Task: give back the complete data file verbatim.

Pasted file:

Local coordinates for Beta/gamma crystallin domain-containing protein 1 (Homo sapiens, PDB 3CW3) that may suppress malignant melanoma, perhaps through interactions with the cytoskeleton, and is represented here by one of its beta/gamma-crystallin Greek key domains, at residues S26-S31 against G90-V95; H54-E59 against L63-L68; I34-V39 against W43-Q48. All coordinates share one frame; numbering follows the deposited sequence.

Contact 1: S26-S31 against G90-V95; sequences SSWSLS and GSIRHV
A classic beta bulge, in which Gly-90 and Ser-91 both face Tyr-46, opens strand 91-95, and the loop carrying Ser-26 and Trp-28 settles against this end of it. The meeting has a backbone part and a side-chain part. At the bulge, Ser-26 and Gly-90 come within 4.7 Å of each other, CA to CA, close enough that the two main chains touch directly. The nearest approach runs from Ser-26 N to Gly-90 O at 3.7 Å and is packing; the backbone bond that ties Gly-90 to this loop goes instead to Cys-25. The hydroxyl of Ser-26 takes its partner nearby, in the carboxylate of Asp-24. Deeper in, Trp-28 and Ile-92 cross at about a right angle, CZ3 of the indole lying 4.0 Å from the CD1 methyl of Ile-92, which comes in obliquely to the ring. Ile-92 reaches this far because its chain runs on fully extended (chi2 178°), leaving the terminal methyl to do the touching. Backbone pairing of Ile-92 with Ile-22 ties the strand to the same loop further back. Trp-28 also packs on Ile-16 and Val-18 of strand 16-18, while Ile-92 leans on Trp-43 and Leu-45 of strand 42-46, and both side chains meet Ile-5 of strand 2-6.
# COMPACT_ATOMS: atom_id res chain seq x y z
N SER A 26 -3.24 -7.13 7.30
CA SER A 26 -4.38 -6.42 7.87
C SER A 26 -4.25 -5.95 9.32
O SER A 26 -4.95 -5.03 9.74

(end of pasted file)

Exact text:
Local coordinates for Beta/gamma crystallin domain-containing protein 1 (Homo sapiens, PDB 3CW3) that may suppress malignant melanoma, perhaps through interactions with the cytoskeleton, and is represented here by one of its beta/gamma-crystallin Greek key domains, at residues S26-S31 against G90-V95; H54-E59 against L63-L68; I34-V39 against W43-Q48. All coordinates share one frame; numbering follows the deposited sequence.

Contact 1: S26-S31 against G90-V95; sequences SSWSLS and GSIRHV
A classic beta bulge, in which Gly-90 and Ser-91 both face Tyr-46, opens strand 91-95, and the loop carrying Ser-26 and Trp-28 settles against this end of it. The meeting has a backbone part and a side-chain part. At the bulge, Ser-26 and Gly-90 come within 4.7 Å of each other, CA to CA, close enough that the two main chains touch directly. The nearest approach runs from Ser-26 N to Gly-90 O at 3.7 Å and is packing; the backbone bond that ties Gly-90 to this loop goes instead to Cys-25. The hydroxyl of Ser-26 takes its partner nearby, in the carboxylate of Asp-24. Deeper in, Trp-28 and Ile-92 cross at about a right angle, CZ3 of the indole lying 4.0 Å from the CD1 methyl of Ile-92, which comes in obliquely to the ring. Ile-92 reaches this far because its chain runs on fully extended (chi2 178°), leaving the terminal methyl to do the touching. Backbone pairing of Ile-92 with Ile-22 ties the strand to the same loop further back. Trp-28 also packs on Ile-16 and Val-18 of strand 16-18, while Ile-92 leans on Trp-43 and Leu-45 of strand 42-46, and both side chains meet Ile-5 of strand 2-6.
# COMPACT_ATOMS: atom_id res chain seq x y z
N SER A 26 -3.24 -7.13 7.30
CA SER A 26 -4.38 -6.42 7.87
C SER A 26 -4.25 -5.95 9.32
O SER A 26 -4.95 -5.03 9.74